United Nations was established on 25 October 1945, just after the end of World War II. The Countries, in alliance with America, were declared the winners and five countries got the permanent seat in the Security Council (UNSC) as veto power. The Republic of China, the Nationalist Party was ruling China, became a member of the UNSC.
Later on, on 01 October 1949, the People’s republic of China was established, but the seat at the UN was retained by the Republic of China or Taiwan, till 1971. Because, in early days, the US and many countries in the West were not recognizing the People’s Republic of China and retaining diplomatic and formal relations with the Republic of China or Taiwan.
China gained its legitimate status at the UN
China kept on struggling to get its legitimate right to join the UN and gain a permanent seat at the UNSC. In the 1960s and early 1970s that the United States’ close ally, Pakistan, especially under the presidency of Ayub Khan, was carrying out messenger diplomacy to the PRC’s entry into the UN by the United States’ diplomacy to the People’s Republic of China in the time of Sino-Soviet split.
This involved secret visits by United States officials to the PRC. In 1971, Henry Kissinger made a secret visit to the PRC through Pakistan. China values Pakistan’s friendship and its role in bridging the Sino-US diplomatic relations. Finally, China was admitted into the UN in 1971 on the 21st time of voting on its application. It was admitted into the UN on a vote of 76 in favor, 35 opposed, and 17 abstentions
It initiated a new era for China and opened unlimited avenues of cooperation, collaboration, and opportunities for China to interact with the global community and contribute toward geopolitics and the global economy.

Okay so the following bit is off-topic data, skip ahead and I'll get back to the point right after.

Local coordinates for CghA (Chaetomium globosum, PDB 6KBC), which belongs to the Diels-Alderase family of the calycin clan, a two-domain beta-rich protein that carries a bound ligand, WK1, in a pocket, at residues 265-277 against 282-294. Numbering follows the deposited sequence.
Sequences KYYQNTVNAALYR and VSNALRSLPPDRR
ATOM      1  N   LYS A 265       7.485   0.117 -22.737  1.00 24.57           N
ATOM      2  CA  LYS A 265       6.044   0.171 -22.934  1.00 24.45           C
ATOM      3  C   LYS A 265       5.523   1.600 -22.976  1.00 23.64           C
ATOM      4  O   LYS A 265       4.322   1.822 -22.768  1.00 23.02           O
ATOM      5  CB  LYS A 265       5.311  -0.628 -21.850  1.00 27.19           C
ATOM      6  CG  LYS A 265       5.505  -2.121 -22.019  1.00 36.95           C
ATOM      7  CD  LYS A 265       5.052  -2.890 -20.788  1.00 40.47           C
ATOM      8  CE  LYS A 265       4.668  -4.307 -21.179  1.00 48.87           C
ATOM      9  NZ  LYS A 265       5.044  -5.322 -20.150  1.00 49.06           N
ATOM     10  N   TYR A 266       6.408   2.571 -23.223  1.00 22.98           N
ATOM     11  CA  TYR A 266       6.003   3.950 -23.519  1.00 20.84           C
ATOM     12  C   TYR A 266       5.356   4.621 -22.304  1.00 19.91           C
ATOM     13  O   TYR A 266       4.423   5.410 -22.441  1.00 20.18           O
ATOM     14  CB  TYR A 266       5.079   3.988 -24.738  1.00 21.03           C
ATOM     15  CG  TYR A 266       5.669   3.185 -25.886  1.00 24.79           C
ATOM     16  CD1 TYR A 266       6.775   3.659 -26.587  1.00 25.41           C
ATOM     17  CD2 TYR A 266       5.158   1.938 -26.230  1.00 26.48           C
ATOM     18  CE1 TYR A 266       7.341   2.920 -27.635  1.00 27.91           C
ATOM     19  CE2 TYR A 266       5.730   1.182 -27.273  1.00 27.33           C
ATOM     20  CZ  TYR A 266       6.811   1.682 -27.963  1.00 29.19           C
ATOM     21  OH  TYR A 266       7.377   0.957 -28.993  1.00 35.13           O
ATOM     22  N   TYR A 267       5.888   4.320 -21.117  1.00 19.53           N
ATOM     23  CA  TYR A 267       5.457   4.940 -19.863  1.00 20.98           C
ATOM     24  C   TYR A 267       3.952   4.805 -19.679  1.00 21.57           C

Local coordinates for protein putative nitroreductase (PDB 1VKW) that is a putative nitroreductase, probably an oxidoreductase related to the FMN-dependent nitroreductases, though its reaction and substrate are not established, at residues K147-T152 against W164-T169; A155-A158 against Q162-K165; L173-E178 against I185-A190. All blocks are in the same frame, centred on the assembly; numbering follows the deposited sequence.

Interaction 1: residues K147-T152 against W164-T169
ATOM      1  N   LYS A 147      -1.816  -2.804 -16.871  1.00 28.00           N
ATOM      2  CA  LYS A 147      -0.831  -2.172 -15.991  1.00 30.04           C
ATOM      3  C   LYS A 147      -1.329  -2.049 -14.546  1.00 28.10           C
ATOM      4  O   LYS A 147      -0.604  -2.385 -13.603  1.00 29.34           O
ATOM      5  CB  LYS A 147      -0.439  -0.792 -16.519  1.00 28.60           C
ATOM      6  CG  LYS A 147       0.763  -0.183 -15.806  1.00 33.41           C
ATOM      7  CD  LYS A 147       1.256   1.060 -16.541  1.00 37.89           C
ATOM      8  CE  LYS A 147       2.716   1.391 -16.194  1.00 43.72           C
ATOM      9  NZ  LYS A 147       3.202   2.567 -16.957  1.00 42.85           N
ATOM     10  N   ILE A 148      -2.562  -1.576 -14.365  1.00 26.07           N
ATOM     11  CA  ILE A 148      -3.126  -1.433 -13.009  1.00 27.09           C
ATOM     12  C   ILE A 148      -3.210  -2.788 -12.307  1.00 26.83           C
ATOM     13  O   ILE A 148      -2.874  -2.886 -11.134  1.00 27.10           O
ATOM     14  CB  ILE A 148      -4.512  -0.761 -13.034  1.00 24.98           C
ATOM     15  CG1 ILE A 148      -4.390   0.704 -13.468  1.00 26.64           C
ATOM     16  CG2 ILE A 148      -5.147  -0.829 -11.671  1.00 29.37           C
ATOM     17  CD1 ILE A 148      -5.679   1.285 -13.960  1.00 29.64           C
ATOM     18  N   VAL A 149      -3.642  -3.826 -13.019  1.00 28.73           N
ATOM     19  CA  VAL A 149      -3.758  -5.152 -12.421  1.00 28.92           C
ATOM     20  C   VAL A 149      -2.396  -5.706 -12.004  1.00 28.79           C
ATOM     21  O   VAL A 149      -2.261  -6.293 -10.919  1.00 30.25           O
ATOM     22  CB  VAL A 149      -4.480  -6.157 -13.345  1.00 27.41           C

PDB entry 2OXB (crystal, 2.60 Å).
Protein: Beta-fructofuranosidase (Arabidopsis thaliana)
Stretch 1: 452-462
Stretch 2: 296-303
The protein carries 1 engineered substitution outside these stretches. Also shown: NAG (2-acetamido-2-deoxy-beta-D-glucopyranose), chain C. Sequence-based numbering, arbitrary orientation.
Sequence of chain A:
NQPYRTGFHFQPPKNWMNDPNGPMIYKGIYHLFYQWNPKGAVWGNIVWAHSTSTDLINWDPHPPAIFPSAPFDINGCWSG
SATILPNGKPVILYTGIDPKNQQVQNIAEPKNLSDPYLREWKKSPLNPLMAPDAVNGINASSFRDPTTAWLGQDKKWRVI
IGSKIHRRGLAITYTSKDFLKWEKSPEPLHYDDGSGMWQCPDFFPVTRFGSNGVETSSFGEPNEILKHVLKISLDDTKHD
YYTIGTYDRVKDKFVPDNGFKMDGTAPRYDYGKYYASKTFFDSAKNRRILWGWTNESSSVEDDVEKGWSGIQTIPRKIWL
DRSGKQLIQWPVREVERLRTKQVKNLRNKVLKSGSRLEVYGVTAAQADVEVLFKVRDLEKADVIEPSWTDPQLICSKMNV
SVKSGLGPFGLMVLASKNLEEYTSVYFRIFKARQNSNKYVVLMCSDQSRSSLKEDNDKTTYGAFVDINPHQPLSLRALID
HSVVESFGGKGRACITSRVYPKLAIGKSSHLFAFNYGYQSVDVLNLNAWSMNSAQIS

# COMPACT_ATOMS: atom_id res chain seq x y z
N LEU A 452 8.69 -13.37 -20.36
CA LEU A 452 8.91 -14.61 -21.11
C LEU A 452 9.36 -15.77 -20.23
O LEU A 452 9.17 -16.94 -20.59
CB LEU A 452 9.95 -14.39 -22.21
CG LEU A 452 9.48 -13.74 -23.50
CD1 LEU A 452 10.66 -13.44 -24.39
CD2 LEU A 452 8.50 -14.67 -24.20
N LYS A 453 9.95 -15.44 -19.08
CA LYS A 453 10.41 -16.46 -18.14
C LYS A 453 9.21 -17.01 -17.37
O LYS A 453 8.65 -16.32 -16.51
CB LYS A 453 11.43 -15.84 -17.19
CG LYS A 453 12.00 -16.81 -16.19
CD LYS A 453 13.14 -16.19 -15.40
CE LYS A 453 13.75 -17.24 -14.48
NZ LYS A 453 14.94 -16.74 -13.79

State Councillor and Foreign Minister of China, Mr. Wang Yi, on 27 September 2021, delivers a speech at the Video Conference Themed “China’s Role in the United Nations”, marking the 50th anniversary of China joining the UN. In the past 50 years, China has put into practice the purposes and principles of the UN Charter with concrete actions and firmly safeguarded the legitimate rights and interests of developing countries. China has become a significant builder of world peace, the largest contributor to global development, a staunch defender of international order, and an active provider of public goods. China has raised its voice for oppressed nations and lobbied for developing countries.
Addressing the UN
Wang Yi stresses that, at the General Debate of the 76th Session of the UN General Assembly, President Xi Jinping put forward the Global Development Initiative, which has provided guidelines for actions and injected theoretical impetus on focusing on development and seeking solidarity for shared development of all countries. The world is at a new historical crossroads right now. Now more than ever, the international community needs to bolster confidence and jointly address challenges, build peace and tranquility, and realize common development.